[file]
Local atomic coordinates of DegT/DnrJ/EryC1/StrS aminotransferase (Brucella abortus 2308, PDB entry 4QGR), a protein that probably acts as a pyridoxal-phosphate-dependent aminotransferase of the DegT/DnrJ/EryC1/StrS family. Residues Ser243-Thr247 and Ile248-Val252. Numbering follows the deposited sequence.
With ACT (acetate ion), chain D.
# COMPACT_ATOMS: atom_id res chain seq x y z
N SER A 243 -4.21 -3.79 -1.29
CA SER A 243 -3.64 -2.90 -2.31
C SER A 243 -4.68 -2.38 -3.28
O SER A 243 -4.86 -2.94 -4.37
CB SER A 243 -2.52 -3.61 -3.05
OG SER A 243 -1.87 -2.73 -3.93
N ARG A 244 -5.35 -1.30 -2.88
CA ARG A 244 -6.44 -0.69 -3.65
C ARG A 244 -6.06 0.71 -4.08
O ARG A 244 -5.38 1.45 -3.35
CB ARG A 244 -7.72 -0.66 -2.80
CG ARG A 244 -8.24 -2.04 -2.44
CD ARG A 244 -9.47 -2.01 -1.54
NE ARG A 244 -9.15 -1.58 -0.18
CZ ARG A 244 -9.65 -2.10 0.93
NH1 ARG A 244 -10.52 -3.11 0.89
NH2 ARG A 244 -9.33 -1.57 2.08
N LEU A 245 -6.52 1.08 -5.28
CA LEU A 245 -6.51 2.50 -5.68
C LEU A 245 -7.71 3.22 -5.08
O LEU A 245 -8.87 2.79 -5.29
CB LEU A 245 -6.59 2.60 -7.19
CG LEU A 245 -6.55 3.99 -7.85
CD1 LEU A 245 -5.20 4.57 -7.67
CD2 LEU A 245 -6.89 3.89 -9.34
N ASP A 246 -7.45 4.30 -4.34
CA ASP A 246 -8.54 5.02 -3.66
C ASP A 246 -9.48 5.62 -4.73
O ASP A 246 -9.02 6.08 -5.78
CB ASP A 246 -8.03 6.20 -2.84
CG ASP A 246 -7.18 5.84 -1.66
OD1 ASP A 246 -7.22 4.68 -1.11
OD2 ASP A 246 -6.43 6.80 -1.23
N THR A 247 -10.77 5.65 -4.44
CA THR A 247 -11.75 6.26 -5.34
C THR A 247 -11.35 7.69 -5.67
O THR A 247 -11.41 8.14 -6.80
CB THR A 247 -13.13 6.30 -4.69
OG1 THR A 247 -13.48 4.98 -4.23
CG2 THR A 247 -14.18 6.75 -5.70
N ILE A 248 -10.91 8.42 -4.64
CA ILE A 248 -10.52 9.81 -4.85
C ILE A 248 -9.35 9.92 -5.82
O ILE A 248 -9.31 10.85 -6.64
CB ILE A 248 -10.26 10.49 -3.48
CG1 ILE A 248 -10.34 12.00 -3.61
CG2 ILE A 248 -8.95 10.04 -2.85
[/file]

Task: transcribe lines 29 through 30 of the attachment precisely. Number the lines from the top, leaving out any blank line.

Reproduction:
N ASP A 246 -7.45 4.30 -4.34
CA ASP A 246 -8.54 5.02 -3.66